FRANKFURT (Reuters) - Euro zone nations have little regard for their financial obligations and regularly call on an over-politicized European Central Bank to come up with a fix, outgoing ECB board member Benoit Coeure told a French newspaper.
Saving the 19-country currency union from a debt crisis half a decade ago that threatened the euro’s collapse, the ECB has invented a range of tools to keep borrowing costs down in the hope of revisiting growth and inflation.
While the ECB has largely succeeded, critics say that its new and largely untested instruments stretch the bank’s mandate, break the rules that ban it from financing governments and function as political tools because they impact income and wealth distribution.
“The politicization of the ECB results from the weakness of the political pillar of Economic and Monetary Union,” Coeure, whose eight-year term ends on Dec. 31, was quoted as saying by Libération late on Monday. “The lack of coordination in the fiscal domain means that we are the ones who are doing the work.”
“Some people accuse the ECB of doing too much and of not being democratic enough, but the excessive expectations projected onto the ECB are only a reflection of political weakness,” Coeure said.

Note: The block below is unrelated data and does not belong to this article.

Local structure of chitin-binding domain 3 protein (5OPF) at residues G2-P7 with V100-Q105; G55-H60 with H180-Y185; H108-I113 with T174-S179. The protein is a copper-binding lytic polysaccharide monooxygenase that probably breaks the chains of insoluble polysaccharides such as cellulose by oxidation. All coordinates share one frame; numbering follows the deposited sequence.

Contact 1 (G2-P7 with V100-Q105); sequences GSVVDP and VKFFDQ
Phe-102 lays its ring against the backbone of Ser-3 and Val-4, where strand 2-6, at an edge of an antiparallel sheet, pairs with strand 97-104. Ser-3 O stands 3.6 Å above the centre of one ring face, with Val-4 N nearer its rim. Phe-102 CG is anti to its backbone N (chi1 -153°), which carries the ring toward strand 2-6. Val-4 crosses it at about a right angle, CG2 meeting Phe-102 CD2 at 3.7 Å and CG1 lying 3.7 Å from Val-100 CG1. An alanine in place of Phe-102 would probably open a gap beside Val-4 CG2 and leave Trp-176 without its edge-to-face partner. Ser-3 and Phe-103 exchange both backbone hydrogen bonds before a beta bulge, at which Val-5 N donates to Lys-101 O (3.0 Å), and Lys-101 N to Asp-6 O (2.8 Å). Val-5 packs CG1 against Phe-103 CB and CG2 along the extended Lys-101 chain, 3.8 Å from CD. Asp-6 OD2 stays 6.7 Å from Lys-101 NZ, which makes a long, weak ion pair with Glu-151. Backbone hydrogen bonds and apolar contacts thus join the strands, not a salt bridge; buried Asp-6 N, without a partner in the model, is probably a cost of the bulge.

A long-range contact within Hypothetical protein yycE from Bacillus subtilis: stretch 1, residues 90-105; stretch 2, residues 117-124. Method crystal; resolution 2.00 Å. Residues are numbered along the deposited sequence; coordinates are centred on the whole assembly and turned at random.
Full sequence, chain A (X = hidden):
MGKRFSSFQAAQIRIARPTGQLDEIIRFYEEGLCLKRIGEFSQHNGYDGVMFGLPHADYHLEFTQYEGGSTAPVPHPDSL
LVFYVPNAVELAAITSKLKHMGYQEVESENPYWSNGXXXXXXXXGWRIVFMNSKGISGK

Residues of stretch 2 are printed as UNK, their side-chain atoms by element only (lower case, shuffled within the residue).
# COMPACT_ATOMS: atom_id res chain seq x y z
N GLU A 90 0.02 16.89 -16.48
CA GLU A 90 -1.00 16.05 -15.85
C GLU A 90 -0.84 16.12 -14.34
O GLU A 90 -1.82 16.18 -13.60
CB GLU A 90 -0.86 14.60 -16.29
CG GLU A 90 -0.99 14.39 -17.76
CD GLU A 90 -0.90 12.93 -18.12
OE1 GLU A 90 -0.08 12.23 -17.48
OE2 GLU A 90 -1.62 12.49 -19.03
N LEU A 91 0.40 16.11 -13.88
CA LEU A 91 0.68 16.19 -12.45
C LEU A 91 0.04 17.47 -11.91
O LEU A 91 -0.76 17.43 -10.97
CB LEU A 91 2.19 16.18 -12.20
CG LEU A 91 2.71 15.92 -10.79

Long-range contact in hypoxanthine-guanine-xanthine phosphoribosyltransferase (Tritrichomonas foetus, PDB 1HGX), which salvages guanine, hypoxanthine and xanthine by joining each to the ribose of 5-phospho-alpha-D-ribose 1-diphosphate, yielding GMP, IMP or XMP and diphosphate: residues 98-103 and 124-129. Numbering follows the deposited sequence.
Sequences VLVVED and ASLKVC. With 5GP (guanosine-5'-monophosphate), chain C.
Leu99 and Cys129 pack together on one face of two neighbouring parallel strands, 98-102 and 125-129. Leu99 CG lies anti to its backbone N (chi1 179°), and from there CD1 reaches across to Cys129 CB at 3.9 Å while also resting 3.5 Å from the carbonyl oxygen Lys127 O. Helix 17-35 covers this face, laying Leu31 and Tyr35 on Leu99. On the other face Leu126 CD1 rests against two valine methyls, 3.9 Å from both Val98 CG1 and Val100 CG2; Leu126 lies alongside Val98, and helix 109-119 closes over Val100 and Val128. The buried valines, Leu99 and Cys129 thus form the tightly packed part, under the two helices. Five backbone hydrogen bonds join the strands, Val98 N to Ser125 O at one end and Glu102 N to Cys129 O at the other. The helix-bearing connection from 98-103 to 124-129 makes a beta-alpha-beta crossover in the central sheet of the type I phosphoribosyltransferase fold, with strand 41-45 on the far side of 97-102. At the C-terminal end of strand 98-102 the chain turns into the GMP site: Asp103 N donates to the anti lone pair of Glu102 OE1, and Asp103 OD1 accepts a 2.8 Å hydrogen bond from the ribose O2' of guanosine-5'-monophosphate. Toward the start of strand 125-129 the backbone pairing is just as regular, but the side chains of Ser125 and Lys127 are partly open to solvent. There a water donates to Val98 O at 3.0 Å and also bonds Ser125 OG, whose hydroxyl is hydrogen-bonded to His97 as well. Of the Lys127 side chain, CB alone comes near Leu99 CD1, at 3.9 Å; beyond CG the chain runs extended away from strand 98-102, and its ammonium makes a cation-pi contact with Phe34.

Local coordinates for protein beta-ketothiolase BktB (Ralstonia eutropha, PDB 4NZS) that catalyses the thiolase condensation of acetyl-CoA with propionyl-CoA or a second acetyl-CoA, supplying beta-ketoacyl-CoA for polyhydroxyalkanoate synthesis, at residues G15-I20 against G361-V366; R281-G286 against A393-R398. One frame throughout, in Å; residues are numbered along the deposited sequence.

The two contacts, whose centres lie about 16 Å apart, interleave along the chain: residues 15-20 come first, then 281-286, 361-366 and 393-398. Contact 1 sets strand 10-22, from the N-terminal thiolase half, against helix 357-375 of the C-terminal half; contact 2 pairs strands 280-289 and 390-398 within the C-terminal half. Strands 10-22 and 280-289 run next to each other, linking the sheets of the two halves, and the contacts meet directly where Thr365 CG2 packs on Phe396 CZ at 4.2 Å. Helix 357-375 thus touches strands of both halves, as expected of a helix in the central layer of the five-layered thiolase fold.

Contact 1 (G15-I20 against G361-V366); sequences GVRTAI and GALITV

Former ECB chief Mario Draghi, who stepped down in October after eight years in charge, repeatedly called upon euro zone governments to use fiscal policy to help support the economy instead of relying on the central bank.
The ECB also made mistakes along the way, Coeure admitted, singling out a delay in launching a bond purchase scheme five years ago and taking too long to take action on climate change.
But Coeure saved his toughest criticism for euro zone countries who have “little regard” for commonly agreed fiscal rules, thus jeopardizing the entire currency union.
Given countries’ inability to focus on their collective interest the euro zone will need a centralized budget with a powerful authority to make collective decisions about spending, Coeure said.
“For as long as that is not in place, we will have to cross our fingers and hope that no crisis occurs,” Coeure added.
Reporting by Balazs Koranyi; Editing by Catherine Evans